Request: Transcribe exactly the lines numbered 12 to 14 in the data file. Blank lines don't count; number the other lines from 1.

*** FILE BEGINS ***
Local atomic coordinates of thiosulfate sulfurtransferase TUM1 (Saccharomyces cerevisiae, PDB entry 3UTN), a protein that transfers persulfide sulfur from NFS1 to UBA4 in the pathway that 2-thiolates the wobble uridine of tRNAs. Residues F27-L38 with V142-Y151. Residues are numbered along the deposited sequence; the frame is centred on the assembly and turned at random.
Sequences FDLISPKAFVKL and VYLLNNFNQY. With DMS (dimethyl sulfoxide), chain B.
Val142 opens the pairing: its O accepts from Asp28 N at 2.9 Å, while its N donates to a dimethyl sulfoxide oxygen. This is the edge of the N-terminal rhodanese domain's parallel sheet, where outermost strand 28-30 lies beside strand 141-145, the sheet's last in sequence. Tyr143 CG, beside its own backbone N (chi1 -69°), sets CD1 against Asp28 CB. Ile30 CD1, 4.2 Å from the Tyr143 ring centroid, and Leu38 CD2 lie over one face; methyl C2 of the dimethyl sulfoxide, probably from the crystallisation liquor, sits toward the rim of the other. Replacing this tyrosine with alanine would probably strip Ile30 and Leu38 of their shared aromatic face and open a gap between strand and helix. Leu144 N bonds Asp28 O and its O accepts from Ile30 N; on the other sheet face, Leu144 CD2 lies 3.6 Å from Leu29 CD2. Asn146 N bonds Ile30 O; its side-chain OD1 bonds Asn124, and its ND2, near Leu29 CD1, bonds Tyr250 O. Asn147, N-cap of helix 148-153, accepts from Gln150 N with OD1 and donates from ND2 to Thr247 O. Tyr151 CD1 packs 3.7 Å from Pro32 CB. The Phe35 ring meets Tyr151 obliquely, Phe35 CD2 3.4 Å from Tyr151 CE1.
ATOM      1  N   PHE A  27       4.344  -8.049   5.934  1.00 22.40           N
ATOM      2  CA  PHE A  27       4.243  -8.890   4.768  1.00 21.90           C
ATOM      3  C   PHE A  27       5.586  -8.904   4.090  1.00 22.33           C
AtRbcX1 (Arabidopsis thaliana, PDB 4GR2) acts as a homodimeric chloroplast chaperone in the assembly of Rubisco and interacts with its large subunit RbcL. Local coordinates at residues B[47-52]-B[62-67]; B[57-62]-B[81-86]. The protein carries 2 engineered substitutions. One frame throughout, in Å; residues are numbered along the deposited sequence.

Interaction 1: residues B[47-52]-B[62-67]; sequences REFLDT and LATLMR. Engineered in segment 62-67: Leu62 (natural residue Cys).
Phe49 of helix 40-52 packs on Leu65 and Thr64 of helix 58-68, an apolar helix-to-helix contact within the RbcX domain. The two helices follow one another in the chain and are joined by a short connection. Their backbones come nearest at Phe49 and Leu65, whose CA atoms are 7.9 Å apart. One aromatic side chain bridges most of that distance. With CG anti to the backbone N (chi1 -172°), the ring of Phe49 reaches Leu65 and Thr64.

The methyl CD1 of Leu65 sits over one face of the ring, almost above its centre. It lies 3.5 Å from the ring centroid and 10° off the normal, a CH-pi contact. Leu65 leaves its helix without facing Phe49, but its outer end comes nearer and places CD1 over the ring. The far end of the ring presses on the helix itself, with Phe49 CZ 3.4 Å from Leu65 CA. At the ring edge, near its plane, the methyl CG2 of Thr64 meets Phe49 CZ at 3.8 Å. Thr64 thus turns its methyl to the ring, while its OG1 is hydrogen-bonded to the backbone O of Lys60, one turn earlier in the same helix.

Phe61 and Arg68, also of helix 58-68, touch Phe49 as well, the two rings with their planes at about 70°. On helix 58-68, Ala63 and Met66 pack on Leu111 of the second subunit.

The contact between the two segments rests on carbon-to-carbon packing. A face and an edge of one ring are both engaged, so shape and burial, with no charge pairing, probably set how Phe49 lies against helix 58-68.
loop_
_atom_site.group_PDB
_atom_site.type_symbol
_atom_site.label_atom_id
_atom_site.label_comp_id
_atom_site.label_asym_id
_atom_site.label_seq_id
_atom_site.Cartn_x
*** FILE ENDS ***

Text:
The contact between the two segments rests on carbon-to-carbon packing. A face and an edge of one ring are both engaged, so shape and burial, with no charge pairing, probably set how Phe49 lies against helix 58-68.
loop_
_atom_site.group_PDB